Last month I taught the FLEx II course at CoLang, held at UTA. It was very interesting trying to teach to about 45 students, coming for a great variety of backgrounds, but I think we all learned something. There was one thing that I taught, which I thought deserved further write-up, so I’ll do that here.
The problem is not immediately obvious, unless you spend lots of time thinking about how FLEx does what it does, in particular how writing systems work. But when you want to copy data from a field that is encoded in a particular writing system, into a field that is encoded in another writing system, you can’t just bulk copy and get results you might expect. The reason is that the data itself is tagged for which writing system it is in, and not just the field. So you can, theoretically, have Spanish data in a field that is supposed to have English. But this is actually a strength, as it allows you to tag one word or sentence in its correct language, even if it is surrounded by another language, all within the same field (like if you write a note in English, but include in the note words in another language). All data is tracked by writing system, and you don’t loose that information when you copy from one field to another.
So, the task we were working on, which you may need to do some day, was copying data from one writing sytem, to use as a base for another. For instance, if you have data in a practical working orthography, and you want to also have an IPA field, you may notice (as I hope is true) that much of your orthography transfers directly over to the IPA. And for those things that don’t, there should be regular changes (like substituting [ɸ] for ‘ph’). This task is just begging to be done through bulk editing. Why type all that over again, just to change a few phonemes here and there? Why not make most of the systematic changes systematically? But we can’t just copy a practical orthography field into an IPA field, since the data would still be encoded as the practical orthography, even if the field should contain IPA data. So here’s what you should do.
First off, I assume you have your two writing systems set up; I’m using Mbo and the IPA variant in these screenshots:
Go to the Lexicon pane:
Then Select Bulk Edit Entries:
To be able to operate on both fields, you need to make them both visible. Click on the “Configure which columns to display” button:
Then click on More Column Choices (unless your IPA field is in the list, in which case you just select it):
In the dialog that comes up, you selct the Lexeme form field (or whatever field you’re copying to). Yes, it is already on the right; we want to display the Lexeme form field twice, once in each of two writing systems:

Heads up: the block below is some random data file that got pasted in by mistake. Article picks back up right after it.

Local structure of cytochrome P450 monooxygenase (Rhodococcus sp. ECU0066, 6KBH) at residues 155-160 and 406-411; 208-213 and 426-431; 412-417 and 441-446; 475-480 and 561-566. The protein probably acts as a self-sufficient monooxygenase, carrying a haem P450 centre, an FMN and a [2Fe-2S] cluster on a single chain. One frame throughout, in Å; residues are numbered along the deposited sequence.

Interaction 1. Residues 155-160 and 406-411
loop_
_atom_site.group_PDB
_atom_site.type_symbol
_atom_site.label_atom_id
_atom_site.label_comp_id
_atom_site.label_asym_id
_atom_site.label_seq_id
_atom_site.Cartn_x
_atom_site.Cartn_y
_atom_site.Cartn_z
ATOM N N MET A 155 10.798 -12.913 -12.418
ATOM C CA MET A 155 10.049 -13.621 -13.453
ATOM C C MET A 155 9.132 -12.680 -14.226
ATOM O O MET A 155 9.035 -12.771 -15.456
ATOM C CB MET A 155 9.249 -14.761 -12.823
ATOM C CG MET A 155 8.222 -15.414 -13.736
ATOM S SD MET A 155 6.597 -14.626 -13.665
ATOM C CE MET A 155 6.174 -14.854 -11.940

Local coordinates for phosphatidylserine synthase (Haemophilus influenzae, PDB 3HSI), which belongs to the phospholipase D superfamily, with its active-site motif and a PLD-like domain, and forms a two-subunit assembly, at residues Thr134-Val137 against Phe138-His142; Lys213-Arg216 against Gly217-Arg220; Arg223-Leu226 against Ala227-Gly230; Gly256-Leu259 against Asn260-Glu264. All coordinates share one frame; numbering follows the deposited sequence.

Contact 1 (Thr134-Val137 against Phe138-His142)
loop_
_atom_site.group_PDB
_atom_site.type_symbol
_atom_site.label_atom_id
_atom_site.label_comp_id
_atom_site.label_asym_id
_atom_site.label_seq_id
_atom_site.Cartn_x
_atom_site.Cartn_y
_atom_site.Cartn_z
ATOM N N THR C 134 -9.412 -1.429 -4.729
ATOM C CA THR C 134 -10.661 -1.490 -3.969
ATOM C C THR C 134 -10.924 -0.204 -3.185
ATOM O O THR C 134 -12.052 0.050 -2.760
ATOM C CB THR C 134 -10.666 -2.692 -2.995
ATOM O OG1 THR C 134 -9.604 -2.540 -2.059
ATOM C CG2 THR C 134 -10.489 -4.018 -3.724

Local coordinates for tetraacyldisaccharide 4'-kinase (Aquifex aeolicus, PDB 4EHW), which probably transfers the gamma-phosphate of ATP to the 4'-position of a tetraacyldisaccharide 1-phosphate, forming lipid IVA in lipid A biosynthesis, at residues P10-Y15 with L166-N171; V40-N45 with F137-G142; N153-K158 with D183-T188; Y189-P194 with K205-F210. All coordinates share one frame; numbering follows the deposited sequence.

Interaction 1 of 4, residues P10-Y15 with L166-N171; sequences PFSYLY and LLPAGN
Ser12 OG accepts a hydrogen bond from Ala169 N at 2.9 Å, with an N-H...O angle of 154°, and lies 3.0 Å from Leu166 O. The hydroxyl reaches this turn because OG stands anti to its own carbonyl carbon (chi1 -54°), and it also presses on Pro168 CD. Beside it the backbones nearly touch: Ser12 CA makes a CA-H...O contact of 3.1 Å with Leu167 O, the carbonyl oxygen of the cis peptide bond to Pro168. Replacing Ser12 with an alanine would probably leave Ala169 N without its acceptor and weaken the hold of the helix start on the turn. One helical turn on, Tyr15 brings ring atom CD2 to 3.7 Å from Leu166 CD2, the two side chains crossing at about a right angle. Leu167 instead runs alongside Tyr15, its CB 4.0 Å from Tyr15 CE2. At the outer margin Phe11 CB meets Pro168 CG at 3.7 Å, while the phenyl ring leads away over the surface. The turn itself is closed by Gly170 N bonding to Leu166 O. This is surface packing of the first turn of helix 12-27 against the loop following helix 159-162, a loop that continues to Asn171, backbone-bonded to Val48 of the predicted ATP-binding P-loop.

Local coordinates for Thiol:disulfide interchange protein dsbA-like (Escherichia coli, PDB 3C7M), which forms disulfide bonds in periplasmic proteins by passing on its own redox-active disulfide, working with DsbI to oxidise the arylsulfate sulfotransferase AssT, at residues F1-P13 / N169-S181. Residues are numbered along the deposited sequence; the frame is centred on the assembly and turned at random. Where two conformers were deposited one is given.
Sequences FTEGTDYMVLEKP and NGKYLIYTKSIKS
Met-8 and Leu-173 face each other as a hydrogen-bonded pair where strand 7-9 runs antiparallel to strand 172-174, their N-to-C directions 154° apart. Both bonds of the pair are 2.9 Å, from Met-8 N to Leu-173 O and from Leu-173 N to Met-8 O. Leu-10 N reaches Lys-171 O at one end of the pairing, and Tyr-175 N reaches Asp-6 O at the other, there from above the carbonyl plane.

Initially you will probably have the same writing system for each of the two fields:
change one to the IPA variant:
then I like to move that second field up, so it will display next to the other one. While the field is selected, click on the up arrow:
Then keep clicking until it is in place:
Now that you have everything situated, click on OK:
That should take you back to the bulk edit pane, where you should see your IPA field. Assuming you’re just starting to work in this field, it should be empty:
Then you Bulk edit, like normal, by selecting the Source Field (the one with data in it):
and the Target Field:
As always, you want to preview your bulk edit, to make sure it’s doing what you expect:
And you should see blue arrows going from nothing to data, which matches the field next to it:
If you don’t like what you see, just click clear, and fix whatever was wrong. But if you like it, click Apply:
And then you’ll have both fields filled with the same data (and no more blue arrows):
But if you select data in the IPA field, the indicator above will show that the data is NOT in IPA, but still in the other writing system:
So this is the problem we need to fix. To do this, we’re going to Bulk Replace:
Select the target field (Just the one we want to change writing systems on, the IPA on in this case):
Then click on Setup…:
This will give you Bulk Replace Setup dialog:
Where you can select in the “Find what:” box, then (click “more” if you have to, and) select Format/Writing System/xyz –whatever writing system you copied your data from:
My experience is that at this point, FLEx will figure out what you’re trying to do, and set the other field for you. You can verify this by seeing “Format: <Writing system name>” under each field:
You don’t need to add anything to the empty fields in this box; you want to find everything. So you can just click OK. Unfortunately, I don’t see anything when I click “Preview” here, so we just trust that we’ve set it up correctly (you backed up your data before starting this, right? If not, stop and do it now.), and hit Apply.
Back in the bulk replace field, we can verify that the data in the IPA field is now indicated as IPA:
While the orthographic field is still in the orthographic writing system:
At this point, you can go through your IPA field and convert orthographic letters to IPA equivalents, either systematically through bulk replace (if appropriate) or manually. Then you can enjoy your dictionary database with both orthography and IPA in your entries!